by Andre Ragel
For many Minnesotans, bicycling seems to be the primary choice of transportation for locals and tourists alike to get around. However, for Mahtomedi resident Dorian Grilley, a bicycle ride can turn dangerous in an instant.
In 2010, Grilley was hit by a car while riding on the Gateway State Trail. The near-fatal crash has left Grilley permanently impaired, with bones broken in 16 places.
An avid cyclist, Grilley is also the Executive Director of the Bicycle Alliance of Minnesota, a statewide non-profit organization committed to educating the general public about bike safety and offering technical assistance to communities.
Although the driver pled guilty and was charged with reckless driving, all the perpetrator got was a $500 fine, a small amount compared to the $350,000 in medical expenses Grilley had to cover for his new steel and titanium plates.
A new law that took effect on August 1, 2015 changed it all.
The Vulnerable User Law that passed during the 2014 Minnesota State Legislative Session raises the maximum penalty for hitting and/or injuring commuters from a misdemeanor of $1,000 and 90 days in jail to a gross misdemeanor of $3,000 and one year in jail.
“It’s another tool in the toolbox to help move our vision of zero deaths and fatalities,” said Grilley.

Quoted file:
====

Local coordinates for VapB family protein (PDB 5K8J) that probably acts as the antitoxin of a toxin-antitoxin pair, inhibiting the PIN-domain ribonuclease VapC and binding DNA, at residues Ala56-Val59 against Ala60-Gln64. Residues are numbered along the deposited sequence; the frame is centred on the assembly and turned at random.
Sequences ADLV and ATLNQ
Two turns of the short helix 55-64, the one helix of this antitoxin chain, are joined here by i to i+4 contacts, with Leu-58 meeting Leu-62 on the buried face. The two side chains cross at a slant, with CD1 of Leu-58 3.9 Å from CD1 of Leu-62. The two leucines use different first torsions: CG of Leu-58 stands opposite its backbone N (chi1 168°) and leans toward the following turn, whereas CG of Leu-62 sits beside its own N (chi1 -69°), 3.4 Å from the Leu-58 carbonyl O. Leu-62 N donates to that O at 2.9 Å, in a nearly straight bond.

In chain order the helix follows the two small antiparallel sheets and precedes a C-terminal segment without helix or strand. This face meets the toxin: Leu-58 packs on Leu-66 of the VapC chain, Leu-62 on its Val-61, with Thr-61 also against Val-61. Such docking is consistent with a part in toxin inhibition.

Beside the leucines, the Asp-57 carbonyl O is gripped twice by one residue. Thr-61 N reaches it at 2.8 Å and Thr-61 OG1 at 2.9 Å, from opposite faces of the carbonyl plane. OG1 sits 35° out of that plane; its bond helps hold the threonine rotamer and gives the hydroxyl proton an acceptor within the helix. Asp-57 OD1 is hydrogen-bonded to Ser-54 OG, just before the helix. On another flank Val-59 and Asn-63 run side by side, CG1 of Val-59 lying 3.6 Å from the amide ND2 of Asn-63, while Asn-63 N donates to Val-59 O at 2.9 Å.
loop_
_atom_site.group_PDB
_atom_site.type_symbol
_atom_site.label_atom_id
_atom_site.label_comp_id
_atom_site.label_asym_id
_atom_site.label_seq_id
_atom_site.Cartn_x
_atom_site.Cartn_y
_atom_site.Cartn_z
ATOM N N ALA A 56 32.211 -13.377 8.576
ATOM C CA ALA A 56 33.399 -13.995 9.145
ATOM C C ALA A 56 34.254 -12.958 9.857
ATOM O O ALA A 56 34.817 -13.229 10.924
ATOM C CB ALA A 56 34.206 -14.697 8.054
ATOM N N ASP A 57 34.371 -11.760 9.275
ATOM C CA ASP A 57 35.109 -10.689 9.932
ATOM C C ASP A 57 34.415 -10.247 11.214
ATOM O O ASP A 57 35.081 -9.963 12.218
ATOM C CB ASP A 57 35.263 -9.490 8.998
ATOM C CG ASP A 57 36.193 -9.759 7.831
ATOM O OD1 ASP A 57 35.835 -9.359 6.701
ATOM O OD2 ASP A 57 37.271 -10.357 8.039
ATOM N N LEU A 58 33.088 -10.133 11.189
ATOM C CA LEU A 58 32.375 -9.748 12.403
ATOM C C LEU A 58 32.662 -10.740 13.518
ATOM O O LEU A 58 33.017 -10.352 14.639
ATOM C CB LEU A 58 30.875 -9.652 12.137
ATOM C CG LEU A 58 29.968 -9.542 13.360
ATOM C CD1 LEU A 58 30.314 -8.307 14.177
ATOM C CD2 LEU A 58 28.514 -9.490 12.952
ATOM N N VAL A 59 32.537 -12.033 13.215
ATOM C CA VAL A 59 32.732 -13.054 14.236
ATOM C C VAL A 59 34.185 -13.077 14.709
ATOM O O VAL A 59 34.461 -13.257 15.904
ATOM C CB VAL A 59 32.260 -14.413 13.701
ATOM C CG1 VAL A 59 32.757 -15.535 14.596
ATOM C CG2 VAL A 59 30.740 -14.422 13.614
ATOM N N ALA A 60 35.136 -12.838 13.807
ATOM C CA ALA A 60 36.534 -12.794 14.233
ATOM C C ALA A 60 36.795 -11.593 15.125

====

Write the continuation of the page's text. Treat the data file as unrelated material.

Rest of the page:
According to the League of American Bicyclists, Minnesota is considered the second most bicycle friendly state in the nation, in part due to the state’s 4,000 miles of paved bike trails and the continually lowering trend of cycling-related injuries. In 2014, a report by the Minnesota Department of Public Safety indicated a 10% decrease in bicycle crashes.
“Minnesota is a great state for bicycling. We have a great system of trails and paths that separate motorists and bicyclists,” said Erin Petersen, Family Safety Coordinator of the Minnesota Safety Council, a private non-profit organization committed to making bicyclists safe.
Grilley is a strong advocate for rider safety and education. According to a public safety report, nearly half of the 755 bicyclists injured in 2014 were under 25 years old.
“Many drivers commit simple mistakes such as excessive speed or turning right on red, and I hope that education of children and adults by promoting the obeying of laws will make bicyclists more confident,” said Grilley.
After three surgeries and months of recovery, Grilley is back to riding bikes and making the streets of Minnesota a safer place for bicyclists.
“I’m glad I had a helmet, which ultimately broke into eight pieces. I’m compensated by being alive.”